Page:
The barriers which skirt the greater part of the northern Gulf Coast constitute sand bodies with widths up to several miles and thicknesses of 20 to 60 feet. In most places the sand bodies are bordered on both sides by muddy sediments. The larger barriers have at least four fades— beaches, dune belts, barrier flats or marshes, and inlets. Each of these has sediment characteristics which are usually distinctive, one from the other. The beach sands can generally be separated from the dune sands by lower grain roundness, lower silt content, and more even stratification. The barrier fiats and marshes have higher silt and clay content than the other environments and commonly contain calcareous aggregates. The inlets are intermediate in sand content and can be recognized by their mixture of bay and open-gulf organic remains. The barrier islands have formed either during or since the rise in sea level at the end of the last glacial epoch. Contrary to a long-held opinion, they are not related to coast lines of emergence but either to slow submergence or to a steady state. Accordingly, it is reasonable that the ancient barriers should have been preserved in the stratigraphic column of a subsiding area like the Gulf Coast.
The source of sand necessary to maintain the barriers is to a great extent the sand deposits of the continental shelf, supplemented by the sands of the few rivers which enter directly into the gulf rather than into bays. In places where the shelf sand has been covered by mud, the barriers have been known to be completely eroded. Some of the barriers are growing seaward and others have retreated, while still others have been quite stable in position during historical times.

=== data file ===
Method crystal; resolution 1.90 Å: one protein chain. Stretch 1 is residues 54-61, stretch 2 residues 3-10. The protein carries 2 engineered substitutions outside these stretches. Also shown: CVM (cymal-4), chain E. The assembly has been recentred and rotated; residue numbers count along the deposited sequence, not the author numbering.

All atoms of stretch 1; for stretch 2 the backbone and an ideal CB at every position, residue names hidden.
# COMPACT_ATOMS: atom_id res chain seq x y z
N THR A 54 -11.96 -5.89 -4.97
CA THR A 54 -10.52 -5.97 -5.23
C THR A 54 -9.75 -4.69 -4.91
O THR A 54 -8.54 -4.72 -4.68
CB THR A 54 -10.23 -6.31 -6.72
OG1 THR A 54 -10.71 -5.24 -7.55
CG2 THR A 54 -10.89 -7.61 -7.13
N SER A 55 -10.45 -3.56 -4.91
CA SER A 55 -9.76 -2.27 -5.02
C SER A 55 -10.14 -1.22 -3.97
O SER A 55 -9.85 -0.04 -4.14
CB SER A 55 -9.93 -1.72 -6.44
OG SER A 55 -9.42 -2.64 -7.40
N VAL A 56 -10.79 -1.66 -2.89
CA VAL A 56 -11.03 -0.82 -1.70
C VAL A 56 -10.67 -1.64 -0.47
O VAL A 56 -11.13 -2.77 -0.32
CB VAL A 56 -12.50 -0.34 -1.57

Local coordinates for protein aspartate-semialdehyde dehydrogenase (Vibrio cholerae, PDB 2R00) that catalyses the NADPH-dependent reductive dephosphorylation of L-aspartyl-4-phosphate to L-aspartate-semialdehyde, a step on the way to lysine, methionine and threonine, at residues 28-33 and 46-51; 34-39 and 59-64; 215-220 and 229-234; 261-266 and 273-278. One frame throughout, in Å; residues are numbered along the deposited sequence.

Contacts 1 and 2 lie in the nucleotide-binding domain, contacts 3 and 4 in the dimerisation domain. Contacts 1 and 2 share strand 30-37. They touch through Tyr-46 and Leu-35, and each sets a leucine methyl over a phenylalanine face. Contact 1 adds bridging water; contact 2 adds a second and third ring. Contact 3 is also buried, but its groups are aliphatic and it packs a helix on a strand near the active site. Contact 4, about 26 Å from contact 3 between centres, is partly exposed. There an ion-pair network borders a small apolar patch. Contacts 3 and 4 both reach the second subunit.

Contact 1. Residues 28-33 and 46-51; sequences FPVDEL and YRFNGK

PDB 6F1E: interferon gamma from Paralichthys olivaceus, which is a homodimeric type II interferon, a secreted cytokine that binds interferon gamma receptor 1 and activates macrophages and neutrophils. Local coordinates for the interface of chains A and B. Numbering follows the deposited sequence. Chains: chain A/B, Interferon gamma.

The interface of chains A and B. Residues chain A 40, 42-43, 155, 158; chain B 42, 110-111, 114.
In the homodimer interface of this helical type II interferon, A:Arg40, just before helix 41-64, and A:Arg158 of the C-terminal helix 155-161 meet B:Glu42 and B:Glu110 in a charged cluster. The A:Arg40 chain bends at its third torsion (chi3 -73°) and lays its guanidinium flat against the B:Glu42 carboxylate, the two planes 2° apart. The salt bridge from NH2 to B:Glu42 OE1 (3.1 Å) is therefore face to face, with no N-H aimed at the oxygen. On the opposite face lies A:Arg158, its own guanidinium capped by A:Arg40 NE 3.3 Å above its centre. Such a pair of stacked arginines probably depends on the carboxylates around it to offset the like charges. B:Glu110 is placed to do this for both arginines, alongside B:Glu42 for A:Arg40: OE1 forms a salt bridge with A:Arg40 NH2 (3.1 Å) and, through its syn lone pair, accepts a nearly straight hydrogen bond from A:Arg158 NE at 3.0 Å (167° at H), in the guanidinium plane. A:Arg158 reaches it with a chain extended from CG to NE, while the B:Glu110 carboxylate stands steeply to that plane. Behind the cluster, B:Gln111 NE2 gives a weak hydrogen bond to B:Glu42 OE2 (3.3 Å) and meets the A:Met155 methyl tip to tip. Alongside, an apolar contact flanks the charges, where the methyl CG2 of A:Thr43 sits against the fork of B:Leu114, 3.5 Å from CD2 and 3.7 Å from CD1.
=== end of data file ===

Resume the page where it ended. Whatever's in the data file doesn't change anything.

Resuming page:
Barriers are common along other coastal lowlands around the various continents, although they may develop to a moderate extent along mountainous coasts. They are particularly common along the flanks of the large deltas of the world, occurring especially at points where the delta deposition has temporarily ceased and where the area is subsiding and being reworked by the waves.
Figures & Tables
All but one of the papers contained in this volume represent a symposium summarizing the results of work carried on in Project 51 of the American Petroleum Institute. This study of modern sediments along the northwest margin of the Gulf of Mexico contains 14 papers plus a consolidated bibliography. Paper titles are: Geologic framework of Gulf coastal province of United States; Sources and dispersion of Holocene sediments; Mississippi delta; Delta building and the deltaic sequence; Phytoplankton production in the Mississippi delta; Bays of central Texas coast; Sediments of Laguna Madre; Gulf Coast barriers; Sediments and history of Holocene transgression; Sedimentary patterns of microfaunas; Ecology and distributional patterns of marine macro-invertebrates; Rise of see level; Regional aspects of modern sedimentation; and Recent sedimentology.